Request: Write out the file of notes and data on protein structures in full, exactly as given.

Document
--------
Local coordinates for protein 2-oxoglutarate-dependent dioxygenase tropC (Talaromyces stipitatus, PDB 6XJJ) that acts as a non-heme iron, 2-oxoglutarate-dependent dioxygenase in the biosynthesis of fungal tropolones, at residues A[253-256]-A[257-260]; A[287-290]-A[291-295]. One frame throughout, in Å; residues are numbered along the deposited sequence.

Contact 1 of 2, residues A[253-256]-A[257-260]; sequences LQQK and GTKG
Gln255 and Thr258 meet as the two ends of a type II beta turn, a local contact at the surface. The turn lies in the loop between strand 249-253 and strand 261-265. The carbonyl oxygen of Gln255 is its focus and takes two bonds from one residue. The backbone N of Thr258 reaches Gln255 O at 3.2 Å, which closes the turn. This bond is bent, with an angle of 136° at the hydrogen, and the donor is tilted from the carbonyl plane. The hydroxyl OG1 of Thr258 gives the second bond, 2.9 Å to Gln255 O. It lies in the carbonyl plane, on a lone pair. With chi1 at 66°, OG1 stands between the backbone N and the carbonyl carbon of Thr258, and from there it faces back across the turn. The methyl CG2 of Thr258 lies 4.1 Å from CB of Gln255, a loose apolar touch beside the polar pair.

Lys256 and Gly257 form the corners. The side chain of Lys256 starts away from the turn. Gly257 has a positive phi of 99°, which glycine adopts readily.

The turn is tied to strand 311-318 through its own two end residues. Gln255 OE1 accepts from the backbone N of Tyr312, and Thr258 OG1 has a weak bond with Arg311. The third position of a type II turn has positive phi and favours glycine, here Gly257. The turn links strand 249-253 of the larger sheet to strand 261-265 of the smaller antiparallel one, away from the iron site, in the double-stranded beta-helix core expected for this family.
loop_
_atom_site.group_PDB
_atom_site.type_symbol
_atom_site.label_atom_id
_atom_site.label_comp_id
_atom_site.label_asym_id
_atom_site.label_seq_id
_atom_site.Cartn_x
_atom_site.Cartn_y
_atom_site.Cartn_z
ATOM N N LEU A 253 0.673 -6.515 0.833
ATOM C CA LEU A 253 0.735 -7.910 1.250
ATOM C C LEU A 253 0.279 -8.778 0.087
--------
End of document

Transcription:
Local coordinates for protein 2-oxoglutarate-dependent dioxygenase tropC (Talaromyces stipitatus, PDB 6XJJ) that acts as a non-heme iron, 2-oxoglutarate-dependent dioxygenase in the biosynthesis of fungal tropolones, at residues A[253-256]-A[257-260]; A[287-290]-A[291-295]. One frame throughout, in Å; residues are numbered along the deposited sequence.

Contact 1 of 2, residues A[253-256]-A[257-260]; sequences LQQK and GTKG
Gln255 and Thr258 meet as the two ends of a type II beta turn, a local contact at the surface. The turn lies in the loop between strand 249-253 and strand 261-265. The carbonyl oxygen of Gln255 is its focus and takes two bonds from one residue. The backbone N of Thr258 reaches Gln255 O at 3.2 Å, which closes the turn. This bond is bent, with an angle of 136° at the hydrogen, and the donor is tilted from the carbonyl plane. The hydroxyl OG1 of Thr258 gives the second bond, 2.9 Å to Gln255 O. It lies in the carbonyl plane, on a lone pair. With chi1 at 66°, OG1 stands between the backbone N and the carbonyl carbon of Thr258, and from there it faces back across the turn. The methyl CG2 of Thr258 lies 4.1 Å from CB of Gln255, a loose apolar touch beside the polar pair.

Lys256 and Gly257 form the corners. The side chain of Lys256 starts away from the turn. Gly257 has a positive phi of 99°, which glycine adopts readily.

The turn is tied to strand 311-318 through its own two end residues. Gln255 OE1 accepts from the backbone N of Tyr312, and Thr258 OG1 has a weak bond with Arg311. The third position of a type II turn has positive phi and favours glycine, here Gly257. The turn links strand 249-253 of the larger sheet to strand 261-265 of the smaller antiparallel one, away from the iron site, in the double-stranded beta-helix core expected for this family.
loop_
_atom_site.group_PDB
_atom_site.type_symbol
_atom_site.label_atom_id
_atom_site.label_comp_id
_atom_site.label_asym_id
_atom_site.label_seq_id
_atom_site.Cartn_x
_atom_site.Cartn_y
_atom_site.Cartn_z
ATOM N N LEU A 253 0.673 -6.515 0.833
ATOM C CA LEU A 253 0.735 -7.910 1.250
ATOM C C LEU A 253 0.279 -8.778 0.087